Washington State wants bowl game ... really

PULLMAN, Wash. -- It's March and the madness is upon us with underdogs swaggering past more talented favorites with a self-regard that rejects those who would question their capabilities.

Which is why a Washington State football skeptic -- read: everybody, since the program has won a single Pac-10 game over the past two seasons -- might pause charitably this time of the year after listening to the Cougars talk about their belief that 2010 will become a transformative year of success.

"I think you're going to see a completely different team out there," defensive end Travis Long said. "Realistically, I think we can get to a bowl game. That's my goal. I think it's everyone's goal."

A bowl game? Really.

"We break on roses everyday because we want to get to that game," quarterback Jeff Tuel said. "We want to get to a bowl game. We know if we put it all together and do things right we can get there."

Tuel pauses. "We expect to win games."

Wait. Go back. Did he say "roses," as in "Rose Bowl?"

Hey, Arizona, Arizona State, California, Oregon State, Stanford, UCLA and Washington fans: You might want to stop yucking it up. The Cougars have been to two Rose Bowl since the 1997 season. How many has your team gone to during that span?

That said, come on, now: The Cougars can't really expect to go to a bowl game after a 1-11 season in which they ranked last in the Pac-10 in every major statistical category.

Well, in 2000, the Cougars completed a 4-7 season with a 51-3 beatdown defeat at home against rival Washington. The Cougs had won just 10 games over the three seasons since going to the Rose Bowl.

Ah, but they won 10 each of the next three seasons, finishing each ranked in the nation's top 10.

So there's precedent for the Cougs overcoming doubts and legitimately pursuing roses.

"Everyone knows we're going to be better," coach Paul Wulff said. "There's no doubt."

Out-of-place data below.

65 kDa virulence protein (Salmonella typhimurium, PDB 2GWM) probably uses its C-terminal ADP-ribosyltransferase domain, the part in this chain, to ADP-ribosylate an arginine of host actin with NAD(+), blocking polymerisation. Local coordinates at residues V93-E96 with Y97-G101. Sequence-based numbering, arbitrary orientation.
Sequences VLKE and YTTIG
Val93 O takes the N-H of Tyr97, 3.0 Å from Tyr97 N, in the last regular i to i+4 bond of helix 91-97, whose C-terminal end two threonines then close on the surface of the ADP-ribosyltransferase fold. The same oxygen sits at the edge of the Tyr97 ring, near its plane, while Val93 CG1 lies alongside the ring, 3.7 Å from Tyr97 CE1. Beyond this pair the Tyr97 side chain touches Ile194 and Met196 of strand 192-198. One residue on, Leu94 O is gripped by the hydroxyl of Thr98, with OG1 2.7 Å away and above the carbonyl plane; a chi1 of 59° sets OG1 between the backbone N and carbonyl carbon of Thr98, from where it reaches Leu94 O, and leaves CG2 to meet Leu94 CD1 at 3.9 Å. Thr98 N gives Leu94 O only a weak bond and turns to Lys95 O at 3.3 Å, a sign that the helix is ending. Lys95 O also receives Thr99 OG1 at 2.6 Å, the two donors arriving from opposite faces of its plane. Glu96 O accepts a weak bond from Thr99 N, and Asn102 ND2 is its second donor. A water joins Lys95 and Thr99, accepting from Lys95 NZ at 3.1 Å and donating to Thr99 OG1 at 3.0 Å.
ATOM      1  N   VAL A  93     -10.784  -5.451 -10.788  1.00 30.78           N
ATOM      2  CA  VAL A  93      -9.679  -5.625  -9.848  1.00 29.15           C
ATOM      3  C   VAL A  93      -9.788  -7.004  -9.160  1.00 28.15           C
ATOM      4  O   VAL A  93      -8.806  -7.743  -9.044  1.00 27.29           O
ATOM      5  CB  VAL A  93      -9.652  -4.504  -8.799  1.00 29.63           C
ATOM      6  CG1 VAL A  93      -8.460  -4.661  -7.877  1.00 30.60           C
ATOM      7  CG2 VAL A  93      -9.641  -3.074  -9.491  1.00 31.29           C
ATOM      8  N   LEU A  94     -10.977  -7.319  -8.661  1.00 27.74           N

Well, coach, there are plenty of doubts.

"The players are embarrassed and I think they've got a chip on their shoulder," Wulff said. "They're out to prove people wrong."

Long and Tuel are a good place to start. Both started as true freshmen and played significantly better than true freshmen should on a 1-11 team.

Long led the defense with 6.5 tackles for a loss and two sacks, which tied with three others for the team lead. He earned honorable mention All-Pac-10 honors.

Tuel saw his first career action in the season's fourth game at USC and went on to start five games before an injury to his kneecap ended his debut campaign. He completed 59 percent of his throws for 789 yards with six touchdowns and five interceptions.

The enthusiasm around the program for Tuel borders on giddy, not only over his physical skills but also his moxie and leadership ability that suggest -- dare you think it Coug fans? -- Jason Gesser.

"His upside is huge," Wulff said.

By the way, Wulff, Long and Tuel all know that plenty of eyes are rolling. No player or coach says -- at least publicly -- that it expects to lose. When the Cougs talk about hard work and young talent about to break out, it doesn't sound much different than what they said last spring.

"[Fans] ask me, 'You guys going to do better next year?' I go, 'Yeah, we're going to do a lot better.' But they kind of don't think we can do it," Long said. "They get that air about them. They doubt us."

Still, there are legitimate reasons for optimism, and the Cougars don't even bring up having 19 returning starters.

Just how young was Washington State last year? Consider: In 2009 -- in large part due to epidemic injuries -- the Cougars needed 102 combined starts from guys who played the first football of their college careers. Fourteen freshmen -- five true and nine redshirt -- accounted for 60 of those starts, more than any other season over the past two decades. The previous high for the program over the past 20 years was 47 in 1999.

The expectation is those young players will be much better in 2010. And those returning from injury will offer talent upgrades. And that the incoming and redshirt freshman are Wulff's players who won't resist his plan and demands like veterans did the past two seasons.

At least, that's the plan.

Long is a good example to tout potential improvement. He played well last year as a 247-pound end who bench-pressed 285 pounds. Now he's 262 pounds, bench presses 325 pounds, squats 440 and power cleans over 300, each significant strength gains.

Wulff said that's typical of the offseason work.

Of course, few will buy it until they see it, and that's why many believe Wulff is on the hot seat. It doesn't help that the Pac-10 looks deep again in 2010, and that the nonconference schedule includes visits to SMU and Oklahoma State.

A final reason to stamp a "maybe" on the Cougs. It's not only new-found hope and confidence you can sniff out around the program. There's a little bit of anger and defiance.

Said Long of the redundant losing: "I'm really tired of it. I know the older guys are sick of it. They've been here three or four years and never had a winning season."